Places to submit

SmokeLong publishes flash fiction up to 1000 words

SmokeLong Quarterly publishes flash fiction up to 1000 words.

The SLQ aesthetic remains an ever-changing, ever-elusive set of principles, but it most likely has to do with these kinds of things:

  •  language that surprises
  • narratives that strive toward something other than a final punch line or twist
  • pieces that add up to something, oftentimes (but not necessarily always) meaning or emotional resonance
  • honest work that feels as if it has far more purpose than a writer wanting to write a story

We have a special place in our hearts, more often than not, for narratives we haven’t seen before. For the more familiar stories—such as relationship break-ups, bar scenarios, terminal illnesses—we tend to need something original and urgent in the writer’s presentation.

Click here for submission guidelines.

Sonoma County author and writing teacher Stephanie Freele has been published in SLQ:   Breathing Oysters

Have you, or someone you know, been published in Smokelong?  Let me know, and I’ll post on my Facebook Writing Page.

Submit, so we can add your name to the list!

Freele Stephanie Freele

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2 comments

  1. Kathy Myers

    Now I’m sorry I quit smoking. Writing brief fiction that can be read in the time it takes to finish a cigarette (the premise of Smokelong flash fiction) appeals to me. If I did take up smoking again I imagine it would be sitting at a sidewalk cafe on the left bank in Paris. I would be wearing a long skirt, a loose jacket of some fine but ancient material. It would have a coffee stain on the lapel. Between sips of black tar expresso I would adjust my beret over my rat’s nest grey hair and pull deeply from the brown Galois wedged between my stained fingers, and with each exhale curse the tourists sauntering down the boulevard. “Fucking Americans” I would say in French as my precious pug poops at my feet.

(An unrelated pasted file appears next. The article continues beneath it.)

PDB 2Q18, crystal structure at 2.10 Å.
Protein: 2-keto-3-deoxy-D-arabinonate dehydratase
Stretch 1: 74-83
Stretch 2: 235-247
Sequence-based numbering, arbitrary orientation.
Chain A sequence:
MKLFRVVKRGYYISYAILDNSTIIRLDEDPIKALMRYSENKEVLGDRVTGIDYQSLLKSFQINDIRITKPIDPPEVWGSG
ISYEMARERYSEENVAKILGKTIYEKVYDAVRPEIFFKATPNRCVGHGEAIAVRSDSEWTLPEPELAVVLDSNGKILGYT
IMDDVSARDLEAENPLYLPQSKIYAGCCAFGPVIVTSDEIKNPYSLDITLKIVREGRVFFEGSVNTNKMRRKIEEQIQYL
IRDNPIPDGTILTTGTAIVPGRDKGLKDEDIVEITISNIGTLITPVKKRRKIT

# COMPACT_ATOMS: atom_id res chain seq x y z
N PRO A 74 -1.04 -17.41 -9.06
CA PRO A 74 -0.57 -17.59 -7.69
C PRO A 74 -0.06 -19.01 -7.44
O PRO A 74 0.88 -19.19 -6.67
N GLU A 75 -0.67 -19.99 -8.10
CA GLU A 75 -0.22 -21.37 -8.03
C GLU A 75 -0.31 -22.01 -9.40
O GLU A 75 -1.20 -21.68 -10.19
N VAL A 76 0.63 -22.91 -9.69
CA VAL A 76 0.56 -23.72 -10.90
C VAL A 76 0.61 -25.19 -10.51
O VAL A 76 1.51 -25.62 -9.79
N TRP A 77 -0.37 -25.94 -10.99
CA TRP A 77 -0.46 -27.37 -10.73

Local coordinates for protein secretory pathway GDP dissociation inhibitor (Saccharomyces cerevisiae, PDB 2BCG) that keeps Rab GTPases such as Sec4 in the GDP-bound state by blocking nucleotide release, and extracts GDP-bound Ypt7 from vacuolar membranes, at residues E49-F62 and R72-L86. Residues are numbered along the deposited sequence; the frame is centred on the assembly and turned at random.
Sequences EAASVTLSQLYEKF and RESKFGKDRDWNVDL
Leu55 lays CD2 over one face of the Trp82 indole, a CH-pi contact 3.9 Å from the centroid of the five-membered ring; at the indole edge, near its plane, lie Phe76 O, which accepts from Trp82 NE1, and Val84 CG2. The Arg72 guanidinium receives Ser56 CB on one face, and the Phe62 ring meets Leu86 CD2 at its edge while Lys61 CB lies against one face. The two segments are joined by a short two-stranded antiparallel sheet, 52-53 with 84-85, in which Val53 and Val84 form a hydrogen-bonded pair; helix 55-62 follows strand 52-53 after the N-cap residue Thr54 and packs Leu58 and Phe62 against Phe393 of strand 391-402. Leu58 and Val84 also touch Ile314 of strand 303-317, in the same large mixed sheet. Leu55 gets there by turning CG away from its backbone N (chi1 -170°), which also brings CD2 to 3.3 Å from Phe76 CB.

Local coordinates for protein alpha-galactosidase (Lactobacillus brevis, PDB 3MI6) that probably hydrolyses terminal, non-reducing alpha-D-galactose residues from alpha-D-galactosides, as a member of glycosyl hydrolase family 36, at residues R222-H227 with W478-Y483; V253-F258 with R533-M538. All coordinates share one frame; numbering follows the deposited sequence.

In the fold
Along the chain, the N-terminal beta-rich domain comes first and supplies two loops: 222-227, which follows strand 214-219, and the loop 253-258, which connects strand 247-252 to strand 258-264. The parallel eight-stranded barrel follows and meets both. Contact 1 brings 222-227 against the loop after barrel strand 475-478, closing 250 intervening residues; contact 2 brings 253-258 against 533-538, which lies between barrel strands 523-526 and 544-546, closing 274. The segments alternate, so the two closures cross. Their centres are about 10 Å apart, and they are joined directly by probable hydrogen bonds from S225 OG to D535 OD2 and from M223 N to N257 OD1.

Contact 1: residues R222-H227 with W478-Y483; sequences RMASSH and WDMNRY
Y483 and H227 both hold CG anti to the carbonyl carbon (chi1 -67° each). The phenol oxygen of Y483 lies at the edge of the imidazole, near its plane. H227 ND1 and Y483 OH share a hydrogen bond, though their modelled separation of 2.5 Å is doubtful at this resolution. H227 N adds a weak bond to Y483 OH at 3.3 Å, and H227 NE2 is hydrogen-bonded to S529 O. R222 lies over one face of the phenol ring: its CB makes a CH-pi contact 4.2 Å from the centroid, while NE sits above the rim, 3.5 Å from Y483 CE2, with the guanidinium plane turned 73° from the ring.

Ahhh smoking! I miss it so.

    1. mcullen Post author

      Great visuals. I can see this pugnacious mademoiselle exclaiming, “Mon Dieu,” a cloud of smoke settled above her beret, waving her free hand at the tourists as if she could bat them away.

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